Dear Blogging Community as a Whole,
I wanted to say I’m sorry. I’ve violated one of Scoble’s core blogging rules i.e. “Don’t change your blog / feed url” often (if ever). Well I’ve done that all too often but I now have a new url:
- Is using a great product that I do honestly love (WordPress)
- Is a domain that i control completely and runs on my own server
- Lets me hack on the code base
- Has allowed me to finally merge my old Radio blog entries (I have a Radio to WordPress plugin I’ll release soon), I’ll have a critical mass of content there, enough that I won’t change things again. And if you think I’m doing this as a forcing event to keep myself honest, well, who am I to tell you different?
So I’m just plain jonesing to do the podcast. That means bandwidth and that means storage. And the desire to play with stuff that TextDrive* just won’t support means that I’m going down the dedicated server route. Given that I’m an ex-Rackspace customer this really isn’t surprising at all to me. I just like having a box which is dedicated to my whacky adventures. Example: The ability to install MySQL 5 and start using it in Python. My TextDrive won’t give me that since its shared hosting. And given that I’m a true MySQL believer and my other buddy Mike says its ready then I want to be all over it. Stored procedures here I come!
So Kevin thinks I should go ServerBeach and Nick thinks I should go XLHost. XLHost is cheaper and offers remote reboot via the web which is, imho, important. XLHost also does a better job on the “Sucks” test:
So I’m on like Day 3 or so of Google desktop. Overall I’m still happy. Some things have changed:
- I really want Google desktop to index my Gaim logs. Sadly it won’t and the plug in for it has gone missing (site offline). If the owner of Wickdev.com could put their web page back I’m sure I’m not the only one who wants it and if anyone has the whole source for this (it seems like it was open source at one point), I’d be interested in stepping up and maintaining it (yes I really want IM indexing that bad)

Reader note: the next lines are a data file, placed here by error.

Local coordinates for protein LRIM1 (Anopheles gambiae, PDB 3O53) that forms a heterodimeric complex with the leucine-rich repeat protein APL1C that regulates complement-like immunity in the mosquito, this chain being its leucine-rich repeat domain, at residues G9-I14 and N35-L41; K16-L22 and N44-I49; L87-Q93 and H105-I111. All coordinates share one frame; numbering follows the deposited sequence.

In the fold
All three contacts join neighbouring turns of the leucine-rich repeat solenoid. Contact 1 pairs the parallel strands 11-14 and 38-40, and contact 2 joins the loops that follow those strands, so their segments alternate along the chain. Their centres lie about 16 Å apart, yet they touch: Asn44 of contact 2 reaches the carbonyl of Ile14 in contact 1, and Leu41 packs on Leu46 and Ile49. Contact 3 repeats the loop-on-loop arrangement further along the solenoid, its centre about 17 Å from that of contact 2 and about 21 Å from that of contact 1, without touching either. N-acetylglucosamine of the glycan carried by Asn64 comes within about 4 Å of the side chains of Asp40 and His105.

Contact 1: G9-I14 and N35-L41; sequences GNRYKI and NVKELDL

- I’ve reduced the sidebar applets to mostly just the Scratch Pad and the Todo list.
- The Photos widget can be embarassing if you have any photos on your machine that aren’t work safe (or you have kids around). Oops.
- I discovered that double clicking the size of a sidebar panel increases its size (basically the equivalent of maximizing the window but in a vertical context). Its very, very nice actually.
Overall I’m hugely pleased with Google Desktop. Its small, light, fast and “feels right”. Bravo guys.
I recently had a bit of an epiphany as to just why Podcasting will be huge. I’m sure its obvious and must have occurred to others but just in case I thought I’d blog it.
Its all entropy you see, all entropy. Entropy or the natural tendency of the universe to move from order to disorder. Wikipedia on Entropy and for the physics geeks out there I know all too well that I’m simplifying; its my blog after all. An iPod, when you get it, has no songs on it (for reasons described by Mark Cuban), and then you start putting songs on it. Each song increases the entropy by a little bit. Fill the iPod completely and you’ve maximized its entropy. Now here’s the important part — you can’t easily pay for enough music to fill a 30 gig iPod much less a 60 gig iPod. So something’s gotta go there — and it’ll likely be Podcasts.